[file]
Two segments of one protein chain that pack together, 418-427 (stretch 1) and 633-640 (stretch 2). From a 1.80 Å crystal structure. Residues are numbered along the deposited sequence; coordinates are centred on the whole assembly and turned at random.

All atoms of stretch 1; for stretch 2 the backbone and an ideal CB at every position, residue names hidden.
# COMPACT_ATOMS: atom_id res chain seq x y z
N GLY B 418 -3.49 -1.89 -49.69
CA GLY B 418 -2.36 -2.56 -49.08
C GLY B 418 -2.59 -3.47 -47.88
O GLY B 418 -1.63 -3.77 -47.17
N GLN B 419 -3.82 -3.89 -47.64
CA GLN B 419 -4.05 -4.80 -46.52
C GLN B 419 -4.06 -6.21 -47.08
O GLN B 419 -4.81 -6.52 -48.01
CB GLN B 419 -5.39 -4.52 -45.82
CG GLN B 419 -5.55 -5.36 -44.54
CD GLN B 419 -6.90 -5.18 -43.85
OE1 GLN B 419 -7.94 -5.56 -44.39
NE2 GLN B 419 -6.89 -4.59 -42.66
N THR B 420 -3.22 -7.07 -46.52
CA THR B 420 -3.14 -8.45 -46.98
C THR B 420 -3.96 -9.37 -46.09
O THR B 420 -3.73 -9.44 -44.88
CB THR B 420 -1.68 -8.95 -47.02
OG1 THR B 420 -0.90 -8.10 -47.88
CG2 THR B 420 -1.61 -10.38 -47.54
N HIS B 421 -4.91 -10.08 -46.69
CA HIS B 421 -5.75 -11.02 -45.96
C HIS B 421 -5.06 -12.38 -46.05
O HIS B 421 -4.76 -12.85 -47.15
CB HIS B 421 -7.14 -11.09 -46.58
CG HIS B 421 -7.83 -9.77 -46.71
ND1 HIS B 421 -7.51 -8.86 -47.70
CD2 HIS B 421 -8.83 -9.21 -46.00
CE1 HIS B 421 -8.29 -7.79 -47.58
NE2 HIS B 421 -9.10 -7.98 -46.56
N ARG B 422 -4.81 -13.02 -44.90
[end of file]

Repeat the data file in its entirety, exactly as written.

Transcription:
Two segments of one protein chain that pack together, 418-427 (stretch 1) and 633-640 (stretch 2). From a 1.80 Å crystal structure. Residues are numbered along the deposited sequence; coordinates are centred on the whole assembly and turned at random.

All atoms of stretch 1; for stretch 2 the backbone and an ideal CB at every position, residue names hidden.
# COMPACT_ATOMS: atom_id res chain seq x y z
N GLY B 418 -3.49 -1.89 -49.69
CA GLY B 418 -2.36 -2.56 -49.08
C GLY B 418 -2.59 -3.47 -47.88
O GLY B 418 -1.63 -3.77 -47.17
N GLN B 419 -3.82 -3.89 -47.64
CA GLN B 419 -4.05 -4.80 -46.52
C GLN B 419 -4.06 -6.21 -47.08
O GLN B 419 -4.81 -6.52 -48.01
CB GLN B 419 -5.39 -4.52 -45.82
CG GLN B 419 -5.55 -5.36 -44.54
CD GLN B 419 -6.90 -5.18 -43.85
OE1 GLN B 419 -7.94 -5.56 -44.39
NE2 GLN B 419 -6.89 -4.59 -42.66
N THR B 420 -3.22 -7.07 -46.52
CA THR B 420 -3.14 -8.45 -46.98
C THR B 420 -3.96 -9.37 -46.09
O THR B 420 -3.73 -9.44 -44.88
CB THR B 420 -1.68 -8.95 -47.02
OG1 THR B 420 -0.90 -8.10 -47.88
CG2 THR B 420 -1.61 -10.38 -47.54
N HIS B 421 -4.91 -10.08 -46.69
CA HIS B 421 -5.75 -11.02 -45.96
C HIS B 421 -5.06 -12.38 -46.05
O HIS B 421 -4.76 -12.85 -47.15
CB HIS B 421 -7.14 -11.09 -46.58
CG HIS B 421 -7.83 -9.77 -46.71
ND1 HIS B 421 -7.51 -8.86 -47.70
CD2 HIS B 421 -8.83 -9.21 -46.00
CE1 HIS B 421 -8.29 -7.79 -47.58
NE2 HIS B 421 -9.10 -7.98 -46.56
N ARG B 422 -4.81 -13.02 -44.90